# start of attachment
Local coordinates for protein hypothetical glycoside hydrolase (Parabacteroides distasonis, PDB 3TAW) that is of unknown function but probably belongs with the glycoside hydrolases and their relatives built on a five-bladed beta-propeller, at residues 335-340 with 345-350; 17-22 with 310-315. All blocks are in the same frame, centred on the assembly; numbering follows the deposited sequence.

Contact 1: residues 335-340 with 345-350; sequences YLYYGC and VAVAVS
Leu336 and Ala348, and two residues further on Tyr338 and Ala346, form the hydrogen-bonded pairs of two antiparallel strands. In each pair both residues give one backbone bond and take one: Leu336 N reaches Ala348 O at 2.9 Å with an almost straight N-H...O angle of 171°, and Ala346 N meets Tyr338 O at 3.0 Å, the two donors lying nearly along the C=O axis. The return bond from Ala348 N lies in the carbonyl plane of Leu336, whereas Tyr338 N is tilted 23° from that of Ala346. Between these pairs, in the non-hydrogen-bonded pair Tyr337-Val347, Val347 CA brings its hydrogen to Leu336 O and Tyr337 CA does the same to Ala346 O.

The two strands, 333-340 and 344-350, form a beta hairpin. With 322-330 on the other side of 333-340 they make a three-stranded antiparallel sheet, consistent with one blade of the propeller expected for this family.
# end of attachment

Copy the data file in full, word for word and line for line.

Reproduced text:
Local coordinates for protein hypothetical glycoside hydrolase (Parabacteroides distasonis, PDB 3TAW) that is of unknown function but probably belongs with the glycoside hydrolases and their relatives built on a five-bladed beta-propeller, at residues 335-340 with 345-350; 17-22 with 310-315. All blocks are in the same frame, centred on the assembly; numbering follows the deposited sequence.

Contact 1: residues 335-340 with 345-350; sequences YLYYGC and VAVAVS
Leu336 and Ala348, and two residues further on Tyr338 and Ala346, form the hydrogen-bonded pairs of two antiparallel strands. In each pair both residues give one backbone bond and take one: Leu336 N reaches Ala348 O at 2.9 Å with an almost straight N-H...O angle of 171°, and Ala346 N meets Tyr338 O at 3.0 Å, the two donors lying nearly along the C=O axis. The return bond from Ala348 N lies in the carbonyl plane of Leu336, whereas Tyr338 N is tilted 23° from that of Ala346. Between these pairs, in the non-hydrogen-bonded pair Tyr337-Val347, Val347 CA brings its hydrogen to Leu336 O and Tyr337 CA does the same to Ala346 O.

The two strands, 333-340 and 344-350, form a beta hairpin. With 322-330 on the other side of 333-340 they make a three-stranded antiparallel sheet, consistent with one blade of the propeller expected for this family.